In a society where the ideal is inclusion and access to all, it is not exactly a surprise that several projects have emerged to embrace this need for connection. One such project is StoryCorps, an initiative that seeks input from average citizens (you, me, the guy who sells your morning coffee from a cart on 14th Street) and recognizes that all of us have some extraordinary (or extraordinarily ordinary) narratives.
StoryCorps brings people into one of its recording studios to make an oral record of the participants’ memoirs. The project seems to be geared towards a younger generation interviewing their elders and the recording studios are presented to users in the form of both “mobile studios” in hip, retro AirStream Rvs, and in stationary booths like one set up at Grand Central Station. Though the internet and its blogging, live-journaling paradigms provide a sense (or an illusion, depending on who you talk to) of connectedness, the key to StoryCorps is the direct interaction between two human beings, the exchange of spoken words, without the impersonal mediation of a screen and a keyboard.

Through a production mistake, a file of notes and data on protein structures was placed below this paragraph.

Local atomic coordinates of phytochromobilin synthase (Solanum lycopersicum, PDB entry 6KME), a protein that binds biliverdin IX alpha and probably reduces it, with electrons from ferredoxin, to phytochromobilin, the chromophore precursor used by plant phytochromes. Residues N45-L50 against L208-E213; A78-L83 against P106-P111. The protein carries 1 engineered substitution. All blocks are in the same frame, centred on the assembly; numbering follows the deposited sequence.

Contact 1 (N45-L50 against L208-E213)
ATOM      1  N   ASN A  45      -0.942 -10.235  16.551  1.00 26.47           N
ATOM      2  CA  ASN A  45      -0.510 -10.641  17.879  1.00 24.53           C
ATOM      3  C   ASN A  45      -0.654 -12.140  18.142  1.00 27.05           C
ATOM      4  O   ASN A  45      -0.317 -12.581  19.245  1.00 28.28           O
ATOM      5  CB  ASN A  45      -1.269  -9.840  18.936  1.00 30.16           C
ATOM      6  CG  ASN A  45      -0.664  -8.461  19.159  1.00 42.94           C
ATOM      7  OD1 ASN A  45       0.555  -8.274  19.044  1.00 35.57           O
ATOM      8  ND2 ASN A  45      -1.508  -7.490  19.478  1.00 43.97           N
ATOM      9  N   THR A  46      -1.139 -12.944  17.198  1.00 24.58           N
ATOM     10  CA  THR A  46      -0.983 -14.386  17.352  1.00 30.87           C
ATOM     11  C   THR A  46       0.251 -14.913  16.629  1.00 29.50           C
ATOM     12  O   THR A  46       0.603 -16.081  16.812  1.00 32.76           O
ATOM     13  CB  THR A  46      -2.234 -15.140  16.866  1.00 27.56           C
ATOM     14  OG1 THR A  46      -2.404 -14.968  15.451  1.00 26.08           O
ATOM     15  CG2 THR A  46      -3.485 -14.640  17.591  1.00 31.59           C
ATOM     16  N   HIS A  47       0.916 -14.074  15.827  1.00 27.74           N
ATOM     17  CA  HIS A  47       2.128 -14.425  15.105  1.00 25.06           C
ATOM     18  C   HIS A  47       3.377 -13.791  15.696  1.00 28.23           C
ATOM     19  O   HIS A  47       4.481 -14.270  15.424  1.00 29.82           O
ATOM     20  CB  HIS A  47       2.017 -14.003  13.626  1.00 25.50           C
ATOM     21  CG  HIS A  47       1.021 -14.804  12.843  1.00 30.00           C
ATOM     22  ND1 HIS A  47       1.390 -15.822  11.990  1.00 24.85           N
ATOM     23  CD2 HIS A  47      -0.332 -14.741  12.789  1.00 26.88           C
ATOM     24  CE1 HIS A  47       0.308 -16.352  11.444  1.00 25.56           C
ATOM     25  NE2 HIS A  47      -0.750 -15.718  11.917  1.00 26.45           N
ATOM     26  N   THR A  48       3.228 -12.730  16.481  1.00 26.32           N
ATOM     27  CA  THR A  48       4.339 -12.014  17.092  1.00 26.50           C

What do projects like this indicate? The obvious answer is that we are yearning to reconnect in an increasingly disconnected world. The question remains though, will the self-involved, mobile phone attached New Yorker remove their white headphones long enough to take in someone else’s story? It is likely that projects like these will serve to reveal how diminished and weak our sense of community has become. Perhaps in a couple of decades, when we remember what was missing (if we do, and I hope we do) we’ll at least have a record of all the voices we didn’t quite hear while we were downloading the latest stock quotes on our phones.